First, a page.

OUR ENVIRONMENT is not as pristine or as unspoiled as we would like it to be, in India, in America, or anywhere else; on that almost everyone agrees. Outside, a haze generated by air pollution obscures our view; automobile noise in the morning disturbs our peace of mind. Enchanting woods disappear; water reservoirs get polluted or dry up. Drastic climactic changes occur -- the rain is acidic; the ozone layer gets depleted. These are just some of the environmental changes we face today.
Loyola College in Madras, India, through its Entomology Research Institute, is addressing these issues. The institute was founded in 1964 by professor T. N. Ananthakrishnan, and while its name reveals its original focus of studying insects, through the years the institute has widened its scope to bring the rural people and especially farmers to work in a more environmentally friendly way. Until recently, it was the better-educated city people who had heard about the environmental issues like pollution because they could read and write and had easier access to the media. But in the end in India it will be the masses of rural population that can ultimately protect or destroy the natural environment.
Fifty-eight percent of India's population lives below minimal conditions for survival. This fact naturally impacts the environment; when the issue is survival, one is usually less concerned about nature. Thus our institute directs its attention mainly toward the poor in the country, and even there it concentrates on economically weak groups such as women and agricultural workers who live in drought-stricken areas.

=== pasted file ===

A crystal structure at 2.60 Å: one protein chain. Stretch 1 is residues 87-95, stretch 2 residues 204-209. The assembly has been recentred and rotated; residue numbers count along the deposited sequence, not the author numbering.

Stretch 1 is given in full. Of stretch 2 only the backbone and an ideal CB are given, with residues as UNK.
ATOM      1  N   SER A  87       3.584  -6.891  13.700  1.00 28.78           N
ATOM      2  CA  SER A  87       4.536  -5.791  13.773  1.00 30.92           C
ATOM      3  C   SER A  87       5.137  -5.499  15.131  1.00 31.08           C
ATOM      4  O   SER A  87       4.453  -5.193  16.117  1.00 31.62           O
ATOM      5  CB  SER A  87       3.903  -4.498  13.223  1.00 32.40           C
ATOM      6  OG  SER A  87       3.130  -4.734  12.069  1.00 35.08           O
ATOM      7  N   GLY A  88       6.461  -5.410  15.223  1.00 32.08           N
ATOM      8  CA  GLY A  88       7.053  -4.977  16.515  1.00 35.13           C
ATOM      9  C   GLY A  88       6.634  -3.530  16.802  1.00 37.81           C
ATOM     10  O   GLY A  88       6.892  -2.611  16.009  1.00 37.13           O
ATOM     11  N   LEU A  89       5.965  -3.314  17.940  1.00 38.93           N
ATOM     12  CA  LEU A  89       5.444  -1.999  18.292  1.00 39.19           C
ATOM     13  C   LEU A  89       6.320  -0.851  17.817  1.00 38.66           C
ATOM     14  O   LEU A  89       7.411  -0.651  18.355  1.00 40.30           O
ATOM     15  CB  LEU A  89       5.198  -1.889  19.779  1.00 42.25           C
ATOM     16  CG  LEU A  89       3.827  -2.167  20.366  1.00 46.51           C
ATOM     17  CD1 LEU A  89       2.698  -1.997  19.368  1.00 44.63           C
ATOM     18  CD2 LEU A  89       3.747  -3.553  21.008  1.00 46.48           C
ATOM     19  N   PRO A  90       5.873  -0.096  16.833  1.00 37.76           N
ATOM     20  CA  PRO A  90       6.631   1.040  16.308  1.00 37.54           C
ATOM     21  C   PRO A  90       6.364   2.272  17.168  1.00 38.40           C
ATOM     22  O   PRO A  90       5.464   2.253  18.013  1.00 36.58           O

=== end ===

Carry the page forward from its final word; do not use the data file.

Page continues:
The institute is in direct contact with 50 villages in the Madras region, a very underdeveloped area in the state of Tamil Nadu. We organize training programs for rural people, farmers, and schoolchildren to make them aware of our fragile environment and to instill in them the great need to work together for a better environment. We promote nature clubs in villages and schools, and we help people to plant more trees in backyards, on community land, and in wastelands, trees like teak and tamarind and papaya for shade and fuel and food. We use a variety of means-videos, slides, puppet shows, and demonstrations of hands-on projects-to give people the experience of doing something to improve the environment.
Beyond basic general education, we are training farmers in eco-friendly agricultural practices by promoting biopesticides and biofertilizers to replace synthetic chemical pesticides and fertilizers, by promoting the use of medicinal plants, and by conducting research to develop disease-resistant crops.
India is a land of small farmers; for many rural people farming is the only way to earn a livelihood. But many are not aware of new methods of cultivating high-yielding varieties; they need help to use available resources to the maximum while not incurring undesirable side effects.
For example, many farmers use chemical fertilizers to increase yield, but doing so has been detrimental. For one thing, while chemical fertilizers initially increase production, they also add unnecessary chemical ions to the soil, depleting the soil of its natural richness and fertility and turning it saline or alkaline or acidic. These chemical fertilizers are also very costly, and when crops fail, the farmers end up borrowing from private money lenders at interest rates of up to 200 percent and thus becoming almost their slaves. So our institute has been promoting biofertilizers and the use of plants like legumes, which enhance the nitrogen in the soil. These fertilizers are good for the soil, readily available, and cheap.